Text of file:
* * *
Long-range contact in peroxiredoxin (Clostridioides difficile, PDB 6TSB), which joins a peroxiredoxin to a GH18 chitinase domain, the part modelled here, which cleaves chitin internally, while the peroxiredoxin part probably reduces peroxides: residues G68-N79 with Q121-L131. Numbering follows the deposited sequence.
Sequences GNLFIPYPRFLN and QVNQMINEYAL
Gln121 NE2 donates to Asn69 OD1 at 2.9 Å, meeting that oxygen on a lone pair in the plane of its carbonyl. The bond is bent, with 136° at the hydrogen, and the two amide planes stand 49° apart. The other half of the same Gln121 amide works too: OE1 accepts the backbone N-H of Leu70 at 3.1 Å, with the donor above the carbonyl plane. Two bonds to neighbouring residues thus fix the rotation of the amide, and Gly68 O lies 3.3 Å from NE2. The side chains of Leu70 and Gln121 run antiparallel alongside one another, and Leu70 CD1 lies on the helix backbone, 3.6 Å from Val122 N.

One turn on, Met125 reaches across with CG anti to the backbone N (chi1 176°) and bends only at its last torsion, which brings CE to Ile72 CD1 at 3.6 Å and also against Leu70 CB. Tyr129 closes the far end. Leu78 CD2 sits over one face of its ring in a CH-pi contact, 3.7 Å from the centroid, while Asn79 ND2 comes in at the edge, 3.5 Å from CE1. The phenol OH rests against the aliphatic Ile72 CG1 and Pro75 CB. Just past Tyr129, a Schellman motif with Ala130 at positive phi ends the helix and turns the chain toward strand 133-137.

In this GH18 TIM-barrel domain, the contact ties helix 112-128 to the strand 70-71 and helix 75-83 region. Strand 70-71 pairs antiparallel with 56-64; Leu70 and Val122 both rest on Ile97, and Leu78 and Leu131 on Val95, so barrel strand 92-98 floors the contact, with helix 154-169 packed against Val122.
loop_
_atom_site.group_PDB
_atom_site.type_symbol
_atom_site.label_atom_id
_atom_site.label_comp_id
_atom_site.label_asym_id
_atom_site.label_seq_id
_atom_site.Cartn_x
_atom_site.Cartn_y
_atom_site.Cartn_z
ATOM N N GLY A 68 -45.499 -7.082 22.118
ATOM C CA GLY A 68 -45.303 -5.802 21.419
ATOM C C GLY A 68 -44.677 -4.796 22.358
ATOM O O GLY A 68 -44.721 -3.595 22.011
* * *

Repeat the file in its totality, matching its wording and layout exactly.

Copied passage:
Long-range contact in peroxiredoxin (Clostridioides difficile, PDB 6TSB), which joins a peroxiredoxin to a GH18 chitinase domain, the part modelled here, which cleaves chitin internally, while the peroxiredoxin part probably reduces peroxides: residues G68-N79 with Q121-L131. Numbering follows the deposited sequence.
Sequences GNLFIPYPRFLN and QVNQMINEYAL
Gln121 NE2 donates to Asn69 OD1 at 2.9 Å, meeting that oxygen on a lone pair in the plane of its carbonyl. The bond is bent, with 136° at the hydrogen, and the two amide planes stand 49° apart. The other half of the same Gln121 amide works too: OE1 accepts the backbone N-H of Leu70 at 3.1 Å, with the donor above the carbonyl plane. Two bonds to neighbouring residues thus fix the rotation of the amide, and Gly68 O lies 3.3 Å from NE2. The side chains of Leu70 and Gln121 run antiparallel alongside one another, and Leu70 CD1 lies on the helix backbone, 3.6 Å from Val122 N.

One turn on, Met125 reaches across with CG anti to the backbone N (chi1 176°) and bends only at its last torsion, which brings CE to Ile72 CD1 at 3.6 Å and also against Leu70 CB. Tyr129 closes the far end. Leu78 CD2 sits over one face of its ring in a CH-pi contact, 3.7 Å from the centroid, while Asn79 ND2 comes in at the edge, 3.5 Å from CE1. The phenol OH rests against the aliphatic Ile72 CG1 and Pro75 CB. Just past Tyr129, a Schellman motif with Ala130 at positive phi ends the helix and turns the chain toward strand 133-137.

In this GH18 TIM-barrel domain, the contact ties helix 112-128 to the strand 70-71 and helix 75-83 region. Strand 70-71 pairs antiparallel with 56-64; Leu70 and Val122 both rest on Ile97, and Leu78 and Leu131 on Val95, so barrel strand 92-98 floors the contact, with helix 154-169 packed against Val122.
loop_
_atom_site.group_PDB
_atom_site.type_symbol
_atom_site.label_atom_id
_atom_site.label_comp_id
_atom_site.label_asym_id
_atom_site.label_seq_id
_atom_site.Cartn_x
_atom_site.Cartn_y
_atom_site.Cartn_z
ATOM N N GLY A 68 -45.499 -7.082 22.118
ATOM C CA GLY A 68 -45.303 -5.802 21.419
ATOM C C GLY A 68 -44.677 -4.796 22.358
ATOM O O GLY A 68 -44.721 -3.595 22.011